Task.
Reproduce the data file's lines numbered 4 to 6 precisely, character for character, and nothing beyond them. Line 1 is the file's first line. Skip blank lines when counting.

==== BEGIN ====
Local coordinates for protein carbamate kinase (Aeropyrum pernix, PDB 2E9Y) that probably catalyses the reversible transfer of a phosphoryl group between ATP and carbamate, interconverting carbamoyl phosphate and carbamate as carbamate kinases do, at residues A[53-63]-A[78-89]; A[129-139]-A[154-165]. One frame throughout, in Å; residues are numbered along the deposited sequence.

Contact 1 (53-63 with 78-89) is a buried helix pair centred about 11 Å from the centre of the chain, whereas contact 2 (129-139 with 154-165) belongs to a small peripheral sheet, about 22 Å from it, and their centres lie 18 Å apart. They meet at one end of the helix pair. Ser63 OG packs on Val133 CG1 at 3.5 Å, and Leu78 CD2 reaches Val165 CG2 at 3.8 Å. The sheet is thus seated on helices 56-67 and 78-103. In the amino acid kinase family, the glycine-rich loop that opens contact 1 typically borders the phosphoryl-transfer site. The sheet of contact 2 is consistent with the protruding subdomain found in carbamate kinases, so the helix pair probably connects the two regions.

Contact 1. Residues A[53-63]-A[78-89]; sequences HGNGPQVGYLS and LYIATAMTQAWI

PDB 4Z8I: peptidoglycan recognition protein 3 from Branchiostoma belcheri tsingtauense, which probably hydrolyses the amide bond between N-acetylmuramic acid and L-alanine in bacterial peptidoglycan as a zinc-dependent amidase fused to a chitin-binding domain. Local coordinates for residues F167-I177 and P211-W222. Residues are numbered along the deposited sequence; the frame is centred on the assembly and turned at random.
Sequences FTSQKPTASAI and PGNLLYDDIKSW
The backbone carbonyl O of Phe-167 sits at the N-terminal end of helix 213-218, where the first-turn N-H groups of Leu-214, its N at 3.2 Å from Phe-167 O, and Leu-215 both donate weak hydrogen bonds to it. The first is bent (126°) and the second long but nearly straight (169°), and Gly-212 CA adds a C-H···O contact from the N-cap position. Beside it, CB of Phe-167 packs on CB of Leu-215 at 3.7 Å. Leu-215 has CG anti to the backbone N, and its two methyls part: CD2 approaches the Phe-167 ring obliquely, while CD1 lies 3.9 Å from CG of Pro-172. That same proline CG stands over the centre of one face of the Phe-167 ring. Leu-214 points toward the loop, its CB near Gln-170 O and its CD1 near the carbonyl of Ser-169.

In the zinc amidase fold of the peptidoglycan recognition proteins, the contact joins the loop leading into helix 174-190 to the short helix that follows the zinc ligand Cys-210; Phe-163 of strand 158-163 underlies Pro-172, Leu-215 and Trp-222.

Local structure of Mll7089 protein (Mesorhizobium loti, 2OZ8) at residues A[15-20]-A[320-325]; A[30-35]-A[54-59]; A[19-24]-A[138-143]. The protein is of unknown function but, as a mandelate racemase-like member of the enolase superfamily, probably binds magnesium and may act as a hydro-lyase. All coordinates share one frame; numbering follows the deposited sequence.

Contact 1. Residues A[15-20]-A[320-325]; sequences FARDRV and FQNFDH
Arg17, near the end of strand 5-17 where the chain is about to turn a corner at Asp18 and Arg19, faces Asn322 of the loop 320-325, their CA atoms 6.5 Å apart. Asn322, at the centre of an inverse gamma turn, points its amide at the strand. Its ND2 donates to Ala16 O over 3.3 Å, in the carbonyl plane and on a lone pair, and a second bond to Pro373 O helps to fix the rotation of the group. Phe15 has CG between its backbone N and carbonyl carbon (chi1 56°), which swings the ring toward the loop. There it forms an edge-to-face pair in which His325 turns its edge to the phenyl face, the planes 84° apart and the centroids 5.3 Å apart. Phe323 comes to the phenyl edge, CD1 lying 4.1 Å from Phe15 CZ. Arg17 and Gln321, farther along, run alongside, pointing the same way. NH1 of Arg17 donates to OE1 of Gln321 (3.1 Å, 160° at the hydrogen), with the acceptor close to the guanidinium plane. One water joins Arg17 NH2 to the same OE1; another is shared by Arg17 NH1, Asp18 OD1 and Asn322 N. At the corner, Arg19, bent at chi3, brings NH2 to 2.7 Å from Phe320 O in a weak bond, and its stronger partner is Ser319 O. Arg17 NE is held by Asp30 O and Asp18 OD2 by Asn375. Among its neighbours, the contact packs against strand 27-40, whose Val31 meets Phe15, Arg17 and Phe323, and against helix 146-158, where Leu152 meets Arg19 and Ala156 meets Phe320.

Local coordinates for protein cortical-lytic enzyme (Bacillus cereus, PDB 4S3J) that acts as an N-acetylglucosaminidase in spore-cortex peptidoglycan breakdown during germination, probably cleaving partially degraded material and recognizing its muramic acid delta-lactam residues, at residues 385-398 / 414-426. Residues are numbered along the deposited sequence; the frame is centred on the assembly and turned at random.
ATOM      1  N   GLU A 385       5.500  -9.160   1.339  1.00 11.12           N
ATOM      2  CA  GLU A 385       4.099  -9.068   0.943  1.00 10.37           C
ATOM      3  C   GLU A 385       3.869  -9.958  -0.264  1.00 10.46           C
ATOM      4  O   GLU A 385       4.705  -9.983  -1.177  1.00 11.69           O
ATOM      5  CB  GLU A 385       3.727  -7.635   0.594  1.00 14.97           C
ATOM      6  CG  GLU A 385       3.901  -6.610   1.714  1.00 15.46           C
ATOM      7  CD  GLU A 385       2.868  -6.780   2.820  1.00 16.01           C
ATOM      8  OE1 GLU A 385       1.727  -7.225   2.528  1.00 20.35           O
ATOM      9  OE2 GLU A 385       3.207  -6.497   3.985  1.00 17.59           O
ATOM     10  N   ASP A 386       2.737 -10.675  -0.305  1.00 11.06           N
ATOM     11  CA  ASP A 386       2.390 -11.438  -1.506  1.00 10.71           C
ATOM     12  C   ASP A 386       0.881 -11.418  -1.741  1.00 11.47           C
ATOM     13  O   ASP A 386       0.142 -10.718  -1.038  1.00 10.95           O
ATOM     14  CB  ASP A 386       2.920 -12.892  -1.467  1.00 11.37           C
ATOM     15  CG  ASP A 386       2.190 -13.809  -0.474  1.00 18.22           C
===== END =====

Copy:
PDB 4Z8I: peptidoglycan recognition protein 3 from Branchiostoma belcheri tsingtauense, which probably hydrolyses the amide bond between N-acetylmuramic acid and L-alanine in bacterial peptidoglycan as a zinc-dependent amidase fused to a chitin-binding domain. Local coordinates for residues F167-I177 and P211-W222. Residues are numbered along the deposited sequence; the frame is centred on the assembly and turned at random.
Sequences FTSQKPTASAI and PGNLLYDDIKSW
The backbone carbonyl O of Phe-167 sits at the N-terminal end of helix 213-218, where the first-turn N-H groups of Leu-214, its N at 3.2 Å from Phe-167 O, and Leu-215 both donate weak hydrogen bonds to it. The first is bent (126°) and the second long but nearly straight (169°), and Gly-212 CA adds a C-H···O contact from the N-cap position. Beside it, CB of Phe-167 packs on CB of Leu-215 at 3.7 Å. Leu-215 has CG anti to the backbone N, and its two methyls part: CD2 approaches the Phe-167 ring obliquely, while CD1 lies 3.9 Å from CG of Pro-172. That same proline CG stands over the centre of one face of the Phe-167 ring. Leu-214 points toward the loop, its CB near Gln-170 O and its CD1 near the carbonyl of Ser-169.